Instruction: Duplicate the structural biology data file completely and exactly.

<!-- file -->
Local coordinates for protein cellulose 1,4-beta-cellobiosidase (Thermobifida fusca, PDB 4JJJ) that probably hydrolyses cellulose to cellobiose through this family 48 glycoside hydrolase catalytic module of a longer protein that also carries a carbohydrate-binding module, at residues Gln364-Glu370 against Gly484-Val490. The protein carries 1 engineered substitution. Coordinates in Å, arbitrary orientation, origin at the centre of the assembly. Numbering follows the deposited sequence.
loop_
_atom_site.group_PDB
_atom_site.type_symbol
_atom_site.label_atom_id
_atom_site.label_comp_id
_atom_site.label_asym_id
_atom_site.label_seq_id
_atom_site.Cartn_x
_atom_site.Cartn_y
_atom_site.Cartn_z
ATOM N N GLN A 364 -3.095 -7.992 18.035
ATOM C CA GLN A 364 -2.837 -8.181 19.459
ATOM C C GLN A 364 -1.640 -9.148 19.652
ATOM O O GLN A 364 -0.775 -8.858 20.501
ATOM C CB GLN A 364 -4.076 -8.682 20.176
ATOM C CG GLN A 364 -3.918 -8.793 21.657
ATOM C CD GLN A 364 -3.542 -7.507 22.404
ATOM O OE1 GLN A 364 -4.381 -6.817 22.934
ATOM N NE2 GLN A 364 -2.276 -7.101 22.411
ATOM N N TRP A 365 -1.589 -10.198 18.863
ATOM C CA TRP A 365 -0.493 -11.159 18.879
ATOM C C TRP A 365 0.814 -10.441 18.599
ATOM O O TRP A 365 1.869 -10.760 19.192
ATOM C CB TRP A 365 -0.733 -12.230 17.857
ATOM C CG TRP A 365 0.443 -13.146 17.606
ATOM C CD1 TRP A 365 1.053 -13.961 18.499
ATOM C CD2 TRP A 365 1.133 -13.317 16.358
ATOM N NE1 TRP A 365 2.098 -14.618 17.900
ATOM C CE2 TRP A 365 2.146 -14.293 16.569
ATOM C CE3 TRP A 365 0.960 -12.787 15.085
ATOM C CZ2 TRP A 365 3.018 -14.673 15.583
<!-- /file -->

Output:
Local coordinates for protein cellulose 1,4-beta-cellobiosidase (Thermobifida fusca, PDB 4JJJ) that probably hydrolyses cellulose to cellobiose through this family 48 glycoside hydrolase catalytic module of a longer protein that also carries a carbohydrate-binding module, at residues Gln364-Glu370 against Gly484-Val490. The protein carries 1 engineered substitution. Coordinates in Å, arbitrary orientation, origin at the centre of the assembly. Numbering follows the deposited sequence.
loop_
_atom_site.group_PDB
_atom_site.type_symbol
_atom_site.label_atom_id
_atom_site.label_comp_id
_atom_site.label_asym_id
_atom_site.label_seq_id
_atom_site.Cartn_x
_atom_site.Cartn_y
_atom_site.Cartn_z
ATOM N N GLN A 364 -3.095 -7.992 18.035
ATOM C CA GLN A 364 -2.837 -8.181 19.459
ATOM C C GLN A 364 -1.640 -9.148 19.652
ATOM O O GLN A 364 -0.775 -8.858 20.501
ATOM C CB GLN A 364 -4.076 -8.682 20.176
ATOM C CG GLN A 364 -3.918 -8.793 21.657
ATOM C CD GLN A 364 -3.542 -7.507 22.404
ATOM O OE1 GLN A 364 -4.381 -6.817 22.934
ATOM N NE2 GLN A 364 -2.276 -7.101 22.411
ATOM N N TRP A 365 -1.589 -10.198 18.863
ATOM C CA TRP A 365 -0.493 -11.159 18.879
ATOM C C TRP A 365 0.814 -10.441 18.599
ATOM O O TRP A 365 1.869 -10.760 19.192
ATOM C CB TRP A 365 -0.733 -12.230 17.857
ATOM C CG TRP A 365 0.443 -13.146 17.606
ATOM C CD1 TRP A 365 1.053 -13.961 18.499
ATOM C CD2 TRP A 365 1.133 -13.317 16.358
ATOM N NE1 TRP A 365 2.098 -14.618 17.900
ATOM C CE2 TRP A 365 2.146 -14.293 16.569
ATOM C CE3 TRP A 365 0.960 -12.787 15.085
ATOM C CZ2 TRP A 365 3.018 -14.673 15.583